Perfection . . . that ideal state. The word is thrown about carelessly. We describe a cake as ‘perfect,’ when obviously it will not be, under scrutiny. It could however, have been created by a master in the art, and be better than most cakes, and worthy of a competition win.
The achievement of perfection is theroretical, clearly. And mastery? Mastery of an art, science or craft implies a plateau of improvement considered to be higher than most achieve. Should not every artisan aim at mastery? In mastery is found a level of craftsmanship or knowledge that might lead to one’s work being judged ‘perfect.’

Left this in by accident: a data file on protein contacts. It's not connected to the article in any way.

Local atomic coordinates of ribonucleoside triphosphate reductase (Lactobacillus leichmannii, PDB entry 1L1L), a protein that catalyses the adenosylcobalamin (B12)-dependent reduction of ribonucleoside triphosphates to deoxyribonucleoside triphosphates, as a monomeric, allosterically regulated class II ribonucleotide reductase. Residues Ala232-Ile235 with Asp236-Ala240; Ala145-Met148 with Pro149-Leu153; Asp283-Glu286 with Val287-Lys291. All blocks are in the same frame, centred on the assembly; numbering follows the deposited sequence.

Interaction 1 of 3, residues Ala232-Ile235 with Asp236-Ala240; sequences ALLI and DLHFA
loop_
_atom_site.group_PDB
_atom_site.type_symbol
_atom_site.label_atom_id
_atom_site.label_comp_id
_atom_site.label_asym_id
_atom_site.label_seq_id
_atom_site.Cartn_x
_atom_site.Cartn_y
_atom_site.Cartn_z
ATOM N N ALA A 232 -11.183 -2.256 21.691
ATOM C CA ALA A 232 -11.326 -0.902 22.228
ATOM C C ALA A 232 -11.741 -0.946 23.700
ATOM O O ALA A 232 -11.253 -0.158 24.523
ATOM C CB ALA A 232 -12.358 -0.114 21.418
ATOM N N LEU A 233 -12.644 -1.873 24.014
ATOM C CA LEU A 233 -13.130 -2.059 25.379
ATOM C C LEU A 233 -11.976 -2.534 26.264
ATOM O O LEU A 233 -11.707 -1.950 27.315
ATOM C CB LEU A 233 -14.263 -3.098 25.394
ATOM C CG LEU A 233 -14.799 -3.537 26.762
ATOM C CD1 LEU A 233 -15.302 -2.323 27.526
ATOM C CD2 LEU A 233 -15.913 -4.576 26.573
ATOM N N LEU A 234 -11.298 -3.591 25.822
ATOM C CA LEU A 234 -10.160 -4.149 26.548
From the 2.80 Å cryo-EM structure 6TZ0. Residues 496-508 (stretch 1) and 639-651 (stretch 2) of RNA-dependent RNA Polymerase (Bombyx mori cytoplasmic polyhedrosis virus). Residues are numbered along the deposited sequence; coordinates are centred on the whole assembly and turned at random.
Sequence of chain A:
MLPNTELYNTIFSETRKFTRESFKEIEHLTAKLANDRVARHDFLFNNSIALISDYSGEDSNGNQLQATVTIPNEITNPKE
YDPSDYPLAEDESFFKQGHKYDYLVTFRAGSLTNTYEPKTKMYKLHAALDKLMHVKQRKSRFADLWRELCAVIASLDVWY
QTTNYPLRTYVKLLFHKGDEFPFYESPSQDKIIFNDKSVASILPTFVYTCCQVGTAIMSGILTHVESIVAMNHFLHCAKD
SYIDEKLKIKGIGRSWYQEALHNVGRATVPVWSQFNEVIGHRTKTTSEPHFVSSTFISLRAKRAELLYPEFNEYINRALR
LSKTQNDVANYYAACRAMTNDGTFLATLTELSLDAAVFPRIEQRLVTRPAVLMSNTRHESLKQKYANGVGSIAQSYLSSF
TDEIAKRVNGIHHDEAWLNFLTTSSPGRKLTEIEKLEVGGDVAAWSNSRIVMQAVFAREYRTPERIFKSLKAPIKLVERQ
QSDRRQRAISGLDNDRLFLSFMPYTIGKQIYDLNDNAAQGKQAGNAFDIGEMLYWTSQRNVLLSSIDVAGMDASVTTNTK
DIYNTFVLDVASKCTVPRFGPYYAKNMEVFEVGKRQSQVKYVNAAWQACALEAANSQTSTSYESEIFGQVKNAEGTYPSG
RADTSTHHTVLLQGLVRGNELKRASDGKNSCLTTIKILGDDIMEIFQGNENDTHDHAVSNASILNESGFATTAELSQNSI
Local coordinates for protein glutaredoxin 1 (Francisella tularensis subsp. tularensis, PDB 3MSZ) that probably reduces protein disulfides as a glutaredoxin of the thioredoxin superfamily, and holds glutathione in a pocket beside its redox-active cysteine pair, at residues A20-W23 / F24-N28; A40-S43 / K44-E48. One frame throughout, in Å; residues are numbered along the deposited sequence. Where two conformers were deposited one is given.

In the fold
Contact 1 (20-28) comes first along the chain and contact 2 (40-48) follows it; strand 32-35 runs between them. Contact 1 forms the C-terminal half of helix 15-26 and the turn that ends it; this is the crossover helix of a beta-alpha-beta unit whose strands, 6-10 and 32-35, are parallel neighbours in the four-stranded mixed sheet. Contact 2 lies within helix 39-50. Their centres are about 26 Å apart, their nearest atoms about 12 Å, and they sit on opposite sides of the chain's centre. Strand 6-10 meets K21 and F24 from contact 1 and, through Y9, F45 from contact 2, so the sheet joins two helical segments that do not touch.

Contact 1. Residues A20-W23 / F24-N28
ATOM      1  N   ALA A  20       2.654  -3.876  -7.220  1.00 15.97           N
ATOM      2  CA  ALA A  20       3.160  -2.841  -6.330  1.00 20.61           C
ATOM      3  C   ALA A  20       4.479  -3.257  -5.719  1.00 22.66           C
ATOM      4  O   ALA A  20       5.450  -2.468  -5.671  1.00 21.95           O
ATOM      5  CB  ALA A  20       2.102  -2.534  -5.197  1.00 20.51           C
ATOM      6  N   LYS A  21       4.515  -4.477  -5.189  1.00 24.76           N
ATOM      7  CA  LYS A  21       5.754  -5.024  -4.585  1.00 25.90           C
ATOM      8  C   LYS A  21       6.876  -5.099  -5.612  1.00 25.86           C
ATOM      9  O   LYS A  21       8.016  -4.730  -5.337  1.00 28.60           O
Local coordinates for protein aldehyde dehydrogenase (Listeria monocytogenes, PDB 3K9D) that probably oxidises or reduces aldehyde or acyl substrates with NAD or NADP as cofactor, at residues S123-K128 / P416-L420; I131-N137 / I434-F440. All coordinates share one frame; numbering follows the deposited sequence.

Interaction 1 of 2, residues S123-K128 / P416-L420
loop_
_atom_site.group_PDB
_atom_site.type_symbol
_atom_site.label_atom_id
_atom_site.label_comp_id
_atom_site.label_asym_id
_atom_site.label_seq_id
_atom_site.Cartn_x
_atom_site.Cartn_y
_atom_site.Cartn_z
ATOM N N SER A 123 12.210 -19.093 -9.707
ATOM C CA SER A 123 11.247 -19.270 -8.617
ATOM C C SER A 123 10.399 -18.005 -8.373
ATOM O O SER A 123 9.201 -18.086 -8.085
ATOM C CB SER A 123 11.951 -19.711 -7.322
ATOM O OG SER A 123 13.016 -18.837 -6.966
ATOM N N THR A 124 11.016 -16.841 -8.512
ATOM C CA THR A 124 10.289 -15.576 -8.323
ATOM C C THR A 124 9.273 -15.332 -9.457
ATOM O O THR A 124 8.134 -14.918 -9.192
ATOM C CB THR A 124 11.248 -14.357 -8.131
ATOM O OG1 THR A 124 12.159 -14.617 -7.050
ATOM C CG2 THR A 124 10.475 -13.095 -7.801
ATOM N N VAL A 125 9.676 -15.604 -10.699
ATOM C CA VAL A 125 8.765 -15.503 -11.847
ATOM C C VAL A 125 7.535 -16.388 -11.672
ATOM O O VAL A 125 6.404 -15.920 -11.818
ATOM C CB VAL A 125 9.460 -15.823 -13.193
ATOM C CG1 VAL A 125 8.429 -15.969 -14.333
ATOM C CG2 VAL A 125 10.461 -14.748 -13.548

Perfect scores exist in sport; Nadia’s perfect 10 in gymnastics; Torvil & Dean’s perfect set of 6.0 in ice dancing. And there have been others. Yet these are human judgements of achievement; of mastery. Le Corbusier had mastery in architecture; Freud (the painter) in portraiture; the brothers Wright in flight. What would you have mastery in?